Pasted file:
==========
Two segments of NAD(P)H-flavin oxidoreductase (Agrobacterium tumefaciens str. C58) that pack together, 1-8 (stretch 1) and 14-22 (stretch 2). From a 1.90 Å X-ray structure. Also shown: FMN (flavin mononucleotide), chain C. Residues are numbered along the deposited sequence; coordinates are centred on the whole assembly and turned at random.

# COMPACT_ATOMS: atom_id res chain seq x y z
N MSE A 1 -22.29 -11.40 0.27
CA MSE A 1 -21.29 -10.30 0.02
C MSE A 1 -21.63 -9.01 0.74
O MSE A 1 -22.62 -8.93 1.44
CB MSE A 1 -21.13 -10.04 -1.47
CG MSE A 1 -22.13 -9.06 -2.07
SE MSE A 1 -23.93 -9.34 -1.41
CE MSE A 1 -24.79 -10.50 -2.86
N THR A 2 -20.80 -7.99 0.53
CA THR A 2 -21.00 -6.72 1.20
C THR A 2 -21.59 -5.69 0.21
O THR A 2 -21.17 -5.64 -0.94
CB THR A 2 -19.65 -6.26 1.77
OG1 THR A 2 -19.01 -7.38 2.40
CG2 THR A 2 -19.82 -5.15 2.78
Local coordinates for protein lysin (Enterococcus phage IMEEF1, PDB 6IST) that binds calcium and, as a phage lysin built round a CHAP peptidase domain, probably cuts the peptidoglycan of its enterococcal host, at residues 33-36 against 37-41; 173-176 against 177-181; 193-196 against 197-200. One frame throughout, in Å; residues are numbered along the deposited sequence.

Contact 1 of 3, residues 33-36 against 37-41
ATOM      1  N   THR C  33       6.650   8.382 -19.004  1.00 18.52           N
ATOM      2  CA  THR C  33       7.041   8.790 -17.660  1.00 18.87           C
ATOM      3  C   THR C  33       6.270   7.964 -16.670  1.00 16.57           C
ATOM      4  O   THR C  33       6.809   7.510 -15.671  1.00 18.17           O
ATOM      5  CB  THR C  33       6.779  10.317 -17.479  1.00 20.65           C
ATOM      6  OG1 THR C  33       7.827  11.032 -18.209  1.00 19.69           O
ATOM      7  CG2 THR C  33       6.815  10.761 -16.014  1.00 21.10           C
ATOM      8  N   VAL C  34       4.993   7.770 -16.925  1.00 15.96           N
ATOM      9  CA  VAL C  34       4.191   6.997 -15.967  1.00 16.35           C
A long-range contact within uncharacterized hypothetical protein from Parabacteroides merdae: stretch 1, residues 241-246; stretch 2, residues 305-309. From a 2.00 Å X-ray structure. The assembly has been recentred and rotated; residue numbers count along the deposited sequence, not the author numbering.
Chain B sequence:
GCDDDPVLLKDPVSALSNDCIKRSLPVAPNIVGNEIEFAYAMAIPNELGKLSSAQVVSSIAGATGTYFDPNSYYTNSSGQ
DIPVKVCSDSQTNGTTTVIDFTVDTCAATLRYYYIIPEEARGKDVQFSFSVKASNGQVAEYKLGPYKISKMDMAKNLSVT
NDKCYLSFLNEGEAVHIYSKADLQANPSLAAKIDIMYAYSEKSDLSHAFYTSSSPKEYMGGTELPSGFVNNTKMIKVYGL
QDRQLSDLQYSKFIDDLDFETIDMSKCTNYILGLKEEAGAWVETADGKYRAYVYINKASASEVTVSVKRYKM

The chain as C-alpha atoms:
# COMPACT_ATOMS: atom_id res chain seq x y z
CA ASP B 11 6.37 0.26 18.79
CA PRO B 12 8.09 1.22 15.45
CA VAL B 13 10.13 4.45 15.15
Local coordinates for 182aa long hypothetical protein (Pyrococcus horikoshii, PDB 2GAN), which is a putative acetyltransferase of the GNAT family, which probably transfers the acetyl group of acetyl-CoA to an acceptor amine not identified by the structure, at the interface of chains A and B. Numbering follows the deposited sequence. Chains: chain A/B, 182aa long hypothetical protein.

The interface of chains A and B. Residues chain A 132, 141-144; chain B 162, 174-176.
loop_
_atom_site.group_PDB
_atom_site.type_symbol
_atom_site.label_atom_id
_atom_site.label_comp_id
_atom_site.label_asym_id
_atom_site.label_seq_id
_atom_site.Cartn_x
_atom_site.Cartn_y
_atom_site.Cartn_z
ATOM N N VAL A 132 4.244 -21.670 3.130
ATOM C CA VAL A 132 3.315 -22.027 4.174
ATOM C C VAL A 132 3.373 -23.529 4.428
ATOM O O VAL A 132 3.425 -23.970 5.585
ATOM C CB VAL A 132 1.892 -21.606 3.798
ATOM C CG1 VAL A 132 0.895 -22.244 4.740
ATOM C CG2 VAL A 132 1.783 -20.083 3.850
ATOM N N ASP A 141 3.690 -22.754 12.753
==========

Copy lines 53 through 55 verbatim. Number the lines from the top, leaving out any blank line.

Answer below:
ATOM C CA VAL A 132 3.315 -22.027 4.174
ATOM C C VAL A 132 3.373 -23.529 4.428
ATOM O O VAL A 132 3.425 -23.970 5.585